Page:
Maryland is now just one of 10 states that include consent as part of their state-mandated sex ed curriculum.

Sanford-Kelly, now 14, and her friends accomplished an awesome feat in persuading Maryland to include consent in sex education. But there's still much to be done across the nation.

Only 10 states, plus Washington, D.C., require lessons on consent to be included in the sex education curriculum. Considering what a huge part of the public discourse it has become, that's kind of unbelievable.

Consent is the very basic idea that sexual activities need to be welcome by both parties in order to take place. Why anyone would object to that fundamental concept of respect and bodily autonomy being taught in schools is unclear. If kids are old enough to learn about sex, they're well beyond the age to learn about consent.

This young lady and her friends deserve thanks for paving the way for more states to make consent part of required curriculum, and for showing us the power of young people making their voices heard.

Joy

1991 blooper clip of Robin Williams and Elmo is a wholesome nugget of comedic genius

Robin Williams is still bringing smiles to faces after all these years.

Robin Williams and Elmo (Kevin Clash) bloopers.

The late Robin Williams could make picking out socks funny, so pairing him with the fuzzy red monster Elmo was bound to be pure wholesome gold. Honestly, how the puppeteer, Kevin Clash, didn’t completely break character and bust out laughing is a miracle. In this short outtake clip, you get to see Williams crack a few jokes in his signature style while Elmo tries desperately to keep it together.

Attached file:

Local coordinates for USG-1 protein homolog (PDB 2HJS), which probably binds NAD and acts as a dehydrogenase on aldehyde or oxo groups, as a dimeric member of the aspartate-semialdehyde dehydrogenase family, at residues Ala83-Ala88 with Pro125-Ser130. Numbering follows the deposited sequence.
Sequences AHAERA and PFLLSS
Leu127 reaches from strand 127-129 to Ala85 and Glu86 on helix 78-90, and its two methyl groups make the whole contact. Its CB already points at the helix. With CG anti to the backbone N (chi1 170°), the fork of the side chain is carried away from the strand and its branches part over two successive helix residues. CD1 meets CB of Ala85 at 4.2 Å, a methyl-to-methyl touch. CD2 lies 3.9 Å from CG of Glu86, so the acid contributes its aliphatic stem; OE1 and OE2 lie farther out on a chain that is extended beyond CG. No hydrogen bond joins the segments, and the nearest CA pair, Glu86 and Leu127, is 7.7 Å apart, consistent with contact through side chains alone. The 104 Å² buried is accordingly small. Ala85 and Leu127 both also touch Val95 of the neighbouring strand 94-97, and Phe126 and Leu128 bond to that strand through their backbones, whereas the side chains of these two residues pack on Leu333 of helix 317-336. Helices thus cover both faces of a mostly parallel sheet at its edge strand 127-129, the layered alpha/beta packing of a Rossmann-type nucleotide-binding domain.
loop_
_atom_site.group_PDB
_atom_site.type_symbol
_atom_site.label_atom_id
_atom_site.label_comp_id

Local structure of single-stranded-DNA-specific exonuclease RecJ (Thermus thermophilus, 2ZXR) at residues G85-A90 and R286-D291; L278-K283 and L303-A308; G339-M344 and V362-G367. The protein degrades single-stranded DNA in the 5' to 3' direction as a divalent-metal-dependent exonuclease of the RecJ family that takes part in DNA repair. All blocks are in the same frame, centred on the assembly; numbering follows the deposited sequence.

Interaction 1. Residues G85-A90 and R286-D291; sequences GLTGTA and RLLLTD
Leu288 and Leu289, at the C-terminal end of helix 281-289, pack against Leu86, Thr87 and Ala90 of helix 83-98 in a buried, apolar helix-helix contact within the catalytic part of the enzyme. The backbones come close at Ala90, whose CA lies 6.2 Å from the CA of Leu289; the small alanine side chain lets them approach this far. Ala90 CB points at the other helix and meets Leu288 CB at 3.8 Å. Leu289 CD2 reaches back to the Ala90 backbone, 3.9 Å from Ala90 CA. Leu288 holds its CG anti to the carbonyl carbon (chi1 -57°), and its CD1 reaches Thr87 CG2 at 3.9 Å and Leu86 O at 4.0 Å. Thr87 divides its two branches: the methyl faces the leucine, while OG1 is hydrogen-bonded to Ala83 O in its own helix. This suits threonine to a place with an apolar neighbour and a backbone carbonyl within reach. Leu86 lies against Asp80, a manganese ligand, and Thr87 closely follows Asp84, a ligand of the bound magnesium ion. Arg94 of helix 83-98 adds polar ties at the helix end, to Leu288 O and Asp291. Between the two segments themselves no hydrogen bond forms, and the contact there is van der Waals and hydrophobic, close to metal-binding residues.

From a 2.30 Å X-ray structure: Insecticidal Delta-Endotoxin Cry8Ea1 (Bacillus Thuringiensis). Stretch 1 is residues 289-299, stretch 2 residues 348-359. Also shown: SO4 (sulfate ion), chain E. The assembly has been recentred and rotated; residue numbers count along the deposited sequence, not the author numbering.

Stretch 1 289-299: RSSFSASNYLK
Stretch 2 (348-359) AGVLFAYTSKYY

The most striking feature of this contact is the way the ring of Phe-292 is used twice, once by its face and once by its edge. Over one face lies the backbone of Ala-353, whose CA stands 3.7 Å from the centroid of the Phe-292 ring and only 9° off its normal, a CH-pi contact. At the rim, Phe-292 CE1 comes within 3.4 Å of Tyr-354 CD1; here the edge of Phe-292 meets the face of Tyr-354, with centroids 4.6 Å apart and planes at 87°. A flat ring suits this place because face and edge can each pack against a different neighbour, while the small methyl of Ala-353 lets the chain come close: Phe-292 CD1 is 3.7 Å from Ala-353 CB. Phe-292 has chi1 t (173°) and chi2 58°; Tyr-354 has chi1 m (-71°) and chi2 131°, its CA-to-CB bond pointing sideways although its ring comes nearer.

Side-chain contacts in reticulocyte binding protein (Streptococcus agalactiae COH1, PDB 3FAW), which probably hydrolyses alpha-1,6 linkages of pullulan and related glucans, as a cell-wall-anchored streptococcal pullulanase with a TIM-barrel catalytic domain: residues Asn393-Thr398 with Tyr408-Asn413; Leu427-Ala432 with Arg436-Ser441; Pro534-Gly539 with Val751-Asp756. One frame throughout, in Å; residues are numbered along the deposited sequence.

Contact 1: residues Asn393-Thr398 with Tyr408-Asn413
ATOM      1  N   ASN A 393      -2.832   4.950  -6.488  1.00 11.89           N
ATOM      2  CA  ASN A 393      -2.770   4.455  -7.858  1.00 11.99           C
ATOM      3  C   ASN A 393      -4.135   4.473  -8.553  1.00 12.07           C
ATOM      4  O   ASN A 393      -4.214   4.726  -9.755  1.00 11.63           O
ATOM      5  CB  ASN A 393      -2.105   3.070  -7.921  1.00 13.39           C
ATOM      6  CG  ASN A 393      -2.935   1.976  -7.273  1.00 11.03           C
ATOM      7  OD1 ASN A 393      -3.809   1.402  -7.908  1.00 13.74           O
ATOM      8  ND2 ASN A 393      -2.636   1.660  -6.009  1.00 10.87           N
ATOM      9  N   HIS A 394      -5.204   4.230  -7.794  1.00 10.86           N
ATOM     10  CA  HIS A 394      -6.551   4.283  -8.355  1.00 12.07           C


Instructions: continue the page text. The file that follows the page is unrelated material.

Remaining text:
Williams has been a household name since what seems like the beginning of time, and before his death in 2014, he would make frequent appearances on "Sesame Street." The late actor played so many roles that if you were ask 10 different people what their favorite was, you’d likely get 10 different answers. But for the kids who spent their childhoods watching PBS, they got to see him being silly with his favorite monsters and a giant yellow canary. At least I think Big Bird is a canary.

When he stopped by "Sesame Street" for the special “Big Bird's Birthday or Let Me Eat Cake” in 1991, he was there to show Elmo all of the wonderful things you could do with a stick. Williams turns the stick into a hockey stick and a baton before losing his composure and walking off camera. The entire time, Elmo looks enthralled … if puppets can look enthralled. He’s definitely paying attention before slumping over at the realization that Williams goofed a line. But the actor comes back to continue the scene before Elmo slinks down inside his box after getting Williams’ name wrong, which causes his human co-star to take his stick and leave.